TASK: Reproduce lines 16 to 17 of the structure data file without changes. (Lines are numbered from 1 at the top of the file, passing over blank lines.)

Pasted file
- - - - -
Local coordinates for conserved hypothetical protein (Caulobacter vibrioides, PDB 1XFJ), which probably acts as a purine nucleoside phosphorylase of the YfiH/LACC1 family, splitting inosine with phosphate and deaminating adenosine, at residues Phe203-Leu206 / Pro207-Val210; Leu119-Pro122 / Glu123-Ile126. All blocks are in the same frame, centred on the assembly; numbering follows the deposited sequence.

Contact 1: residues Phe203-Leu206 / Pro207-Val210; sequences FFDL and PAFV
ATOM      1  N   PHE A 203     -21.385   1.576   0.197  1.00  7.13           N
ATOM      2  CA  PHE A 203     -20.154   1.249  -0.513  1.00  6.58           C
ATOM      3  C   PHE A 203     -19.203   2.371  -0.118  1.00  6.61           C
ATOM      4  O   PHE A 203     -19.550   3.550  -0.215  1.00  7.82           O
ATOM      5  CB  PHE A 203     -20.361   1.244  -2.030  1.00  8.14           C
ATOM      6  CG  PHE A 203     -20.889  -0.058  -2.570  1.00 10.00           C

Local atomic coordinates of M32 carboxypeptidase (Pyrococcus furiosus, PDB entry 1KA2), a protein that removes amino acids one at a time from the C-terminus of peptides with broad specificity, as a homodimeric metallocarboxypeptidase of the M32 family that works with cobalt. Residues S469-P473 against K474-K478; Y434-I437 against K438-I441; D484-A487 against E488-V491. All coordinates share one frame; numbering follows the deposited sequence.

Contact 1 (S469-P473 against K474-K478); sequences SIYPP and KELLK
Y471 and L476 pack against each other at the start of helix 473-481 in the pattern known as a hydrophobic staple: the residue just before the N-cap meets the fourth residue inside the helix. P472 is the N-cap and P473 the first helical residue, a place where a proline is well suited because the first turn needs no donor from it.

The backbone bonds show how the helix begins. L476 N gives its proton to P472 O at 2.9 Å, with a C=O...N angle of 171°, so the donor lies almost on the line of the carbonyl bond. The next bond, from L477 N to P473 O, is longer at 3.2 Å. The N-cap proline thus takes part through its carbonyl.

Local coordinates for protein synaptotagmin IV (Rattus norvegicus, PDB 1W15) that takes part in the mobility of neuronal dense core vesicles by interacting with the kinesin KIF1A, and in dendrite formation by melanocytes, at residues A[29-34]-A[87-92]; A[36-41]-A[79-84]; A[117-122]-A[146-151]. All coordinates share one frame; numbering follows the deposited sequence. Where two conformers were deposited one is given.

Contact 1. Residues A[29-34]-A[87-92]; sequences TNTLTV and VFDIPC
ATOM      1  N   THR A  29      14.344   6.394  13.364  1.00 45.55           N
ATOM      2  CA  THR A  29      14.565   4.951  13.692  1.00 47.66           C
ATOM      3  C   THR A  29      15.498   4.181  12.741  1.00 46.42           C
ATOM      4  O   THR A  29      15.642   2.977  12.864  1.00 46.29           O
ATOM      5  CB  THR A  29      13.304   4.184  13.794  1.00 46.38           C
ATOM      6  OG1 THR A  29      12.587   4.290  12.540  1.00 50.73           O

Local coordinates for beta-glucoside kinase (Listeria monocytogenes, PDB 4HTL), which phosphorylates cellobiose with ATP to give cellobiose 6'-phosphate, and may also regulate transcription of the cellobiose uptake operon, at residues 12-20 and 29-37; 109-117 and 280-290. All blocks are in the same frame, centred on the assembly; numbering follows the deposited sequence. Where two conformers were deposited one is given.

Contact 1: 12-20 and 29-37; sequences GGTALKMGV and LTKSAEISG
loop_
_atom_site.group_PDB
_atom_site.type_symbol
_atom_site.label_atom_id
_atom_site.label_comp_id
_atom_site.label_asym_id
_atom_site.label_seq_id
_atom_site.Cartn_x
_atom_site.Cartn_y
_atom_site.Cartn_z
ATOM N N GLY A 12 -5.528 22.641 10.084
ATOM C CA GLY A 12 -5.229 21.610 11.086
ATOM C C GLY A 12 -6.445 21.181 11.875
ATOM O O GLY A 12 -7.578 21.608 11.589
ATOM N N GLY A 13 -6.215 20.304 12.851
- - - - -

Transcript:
ATOM      2  CA  THR A  29      14.565   4.951  13.692  1.00 47.66           C
ATOM      3  C   THR A  29      15.498   4.181  12.741  1.00 46.42           C